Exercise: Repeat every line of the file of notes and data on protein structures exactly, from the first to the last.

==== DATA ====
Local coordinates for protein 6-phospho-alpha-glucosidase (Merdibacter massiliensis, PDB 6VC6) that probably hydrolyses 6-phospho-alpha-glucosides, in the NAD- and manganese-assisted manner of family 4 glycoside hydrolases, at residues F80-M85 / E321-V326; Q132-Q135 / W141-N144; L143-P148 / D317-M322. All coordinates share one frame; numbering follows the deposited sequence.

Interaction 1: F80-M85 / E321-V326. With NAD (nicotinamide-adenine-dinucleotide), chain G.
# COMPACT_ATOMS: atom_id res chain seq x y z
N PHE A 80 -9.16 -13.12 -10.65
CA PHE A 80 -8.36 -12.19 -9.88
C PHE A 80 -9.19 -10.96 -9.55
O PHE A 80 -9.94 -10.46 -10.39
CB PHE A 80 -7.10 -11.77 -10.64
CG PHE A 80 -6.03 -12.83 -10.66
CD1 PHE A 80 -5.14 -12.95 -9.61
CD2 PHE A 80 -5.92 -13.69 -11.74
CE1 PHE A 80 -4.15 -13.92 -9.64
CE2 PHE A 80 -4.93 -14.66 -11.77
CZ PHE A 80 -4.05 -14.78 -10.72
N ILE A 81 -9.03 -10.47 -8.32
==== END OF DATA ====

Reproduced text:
Local coordinates for protein 6-phospho-alpha-glucosidase (Merdibacter massiliensis, PDB 6VC6) that probably hydrolyses 6-phospho-alpha-glucosides, in the NAD- and manganese-assisted manner of family 4 glycoside hydrolases, at residues F80-M85 / E321-V326; Q132-Q135 / W141-N144; L143-P148 / D317-M322. All coordinates share one frame; numbering follows the deposited sequence.

Interaction 1: F80-M85 / E321-V326. With NAD (nicotinamide-adenine-dinucleotide), chain G.
# COMPACT_ATOMS: atom_id res chain seq x y z
N PHE A 80 -9.16 -13.12 -10.65
CA PHE A 80 -8.36 -12.19 -9.88
C PHE A 80 -9.19 -10.96 -9.55
O PHE A 80 -9.94 -10.46 -10.39
CB PHE A 80 -7.10 -11.77 -10.64
CG PHE A 80 -6.03 -12.83 -10.66
CD1 PHE A 80 -5.14 -12.95 -9.61
CD2 PHE A 80 -5.92 -13.69 -11.74
CE1 PHE A 80 -4.15 -13.92 -9.64
CE2 PHE A 80 -4.93 -14.66 -11.77
CZ PHE A 80 -4.05 -14.78 -10.72
N ILE A 81 -9.03 -10.47 -8.32